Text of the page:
Depths Of Depression
I have been through an intensely difficult period in my life during which I was diagnosed with severe depression and PTSD. The support I have received has been exceptional, from professionals to family, friends to colleagues – I couldn’t have asked for more.
I know I have been exceptionally fortunate for that. Yet, in the depths of depression, often there is little that anyone can do to ease your pain or soften your despair. And there were many occasions that I couldn’t see beyond the agonising place my mind had settled.
Recovery is Never a Straight Line
Over time, with intense support, this situation improved greatly. I was feeling brighter, more positive, more energetic and essentially ready for my life to ‘get back to normal.’ Although I’d been reminded many times that recovery is never a straight line, I didn’t really believe that that applied to me and fully expected my own recovery to be vertical and swift.
Imagine my surprise when it wasn’t. I was shocked. Disappointed. And, quite frankly, ashamed. Not only did I have to admit it to myself that I was struggling again but also to the people around me. It was made even harder because my therapist fell ill and I couldn’t see her for three weeks.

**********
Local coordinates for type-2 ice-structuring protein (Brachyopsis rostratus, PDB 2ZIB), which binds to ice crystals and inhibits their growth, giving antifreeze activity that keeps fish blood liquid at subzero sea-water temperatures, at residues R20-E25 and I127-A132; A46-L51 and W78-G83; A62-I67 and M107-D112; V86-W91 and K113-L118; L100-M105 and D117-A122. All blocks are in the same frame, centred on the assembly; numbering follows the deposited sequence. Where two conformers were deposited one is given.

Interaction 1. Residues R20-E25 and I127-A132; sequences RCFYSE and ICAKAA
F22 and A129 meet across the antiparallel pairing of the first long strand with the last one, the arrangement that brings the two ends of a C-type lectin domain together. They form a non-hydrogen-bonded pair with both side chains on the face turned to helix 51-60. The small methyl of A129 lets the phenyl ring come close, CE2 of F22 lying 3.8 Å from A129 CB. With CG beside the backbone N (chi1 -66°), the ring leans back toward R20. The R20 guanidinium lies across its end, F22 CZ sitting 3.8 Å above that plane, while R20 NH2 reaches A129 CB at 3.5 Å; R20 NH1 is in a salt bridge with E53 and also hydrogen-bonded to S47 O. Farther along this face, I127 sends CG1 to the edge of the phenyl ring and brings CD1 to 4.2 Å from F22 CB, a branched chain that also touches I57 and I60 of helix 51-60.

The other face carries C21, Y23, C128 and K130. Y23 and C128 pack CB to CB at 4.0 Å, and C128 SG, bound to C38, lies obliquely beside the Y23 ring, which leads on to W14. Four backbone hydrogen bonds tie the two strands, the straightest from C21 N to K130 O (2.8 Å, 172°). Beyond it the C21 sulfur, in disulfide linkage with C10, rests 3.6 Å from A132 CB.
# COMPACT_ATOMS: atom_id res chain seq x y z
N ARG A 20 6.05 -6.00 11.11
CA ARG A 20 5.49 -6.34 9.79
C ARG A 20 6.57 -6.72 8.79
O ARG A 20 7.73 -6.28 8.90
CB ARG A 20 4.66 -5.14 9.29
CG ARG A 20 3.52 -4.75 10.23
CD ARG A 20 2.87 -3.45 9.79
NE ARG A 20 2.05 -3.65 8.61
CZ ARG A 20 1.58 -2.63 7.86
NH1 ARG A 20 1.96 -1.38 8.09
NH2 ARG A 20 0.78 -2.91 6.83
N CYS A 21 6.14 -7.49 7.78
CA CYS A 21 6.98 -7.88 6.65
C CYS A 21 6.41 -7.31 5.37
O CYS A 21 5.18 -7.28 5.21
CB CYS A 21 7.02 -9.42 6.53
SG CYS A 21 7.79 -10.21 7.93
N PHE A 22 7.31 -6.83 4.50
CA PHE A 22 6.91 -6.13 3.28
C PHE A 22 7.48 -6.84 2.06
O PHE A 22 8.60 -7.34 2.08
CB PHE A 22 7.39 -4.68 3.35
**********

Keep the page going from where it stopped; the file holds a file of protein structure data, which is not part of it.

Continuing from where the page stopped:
This happened to coincide with me connecting with a therapist on the other side of the world through social media. Her posts (@victoriamathewspsychotherapy), frequently struck a chord with me and I began to comment on them. One day she sent me a direct message to thank me for a particular remark and this began regular communication between us.
I Was Her Chosen Starfish
I hit a particularly low point. I couldn’t contact my therapist and I didn’t want to speak to a different one. Scared to admit I was ‘failing’ to my husband, I reached out to this stranger who I knew little about apart from inspiring posts on social media. For a couple of weeks, this person who didn’t know me, responded patiently and thoughtfully to a stream of messages. At times she reassured me. At other times she challenged me. She helped me focus on the positive aspects of my recovery, rather than on the current dip. She reminded me that recovery always looks like a scribble rather than a straight line; and that I would reach the end of it eventually.
She clearly had faith in me and she cared. I was enormously grateful. Yet, once I began to feel a little better, it struck me that I didn’t get it. Why had she made such an effort to support a complete stranger?
So I asked her with this message:
Her response was “The Starfish Story” by Loren Eiseley…
The Starfish Story
“Once upon a time, there was a wise man who used to go to the ocean to do his writing. He had a habit of walking on the beach before he began his work.
One day, as he was walking along the shore, he looked down the beach and saw a human figure moving like a dancer. He smiled to himself at the thought of someone who would dance to the day, and so, he walked faster to catch up.
As he got closer, he noticed that the figure was that of a young man, and that what he was doing was not dancing at all. The young man was reaching down to the shore, picking up small objects, and throwing them into the ocean.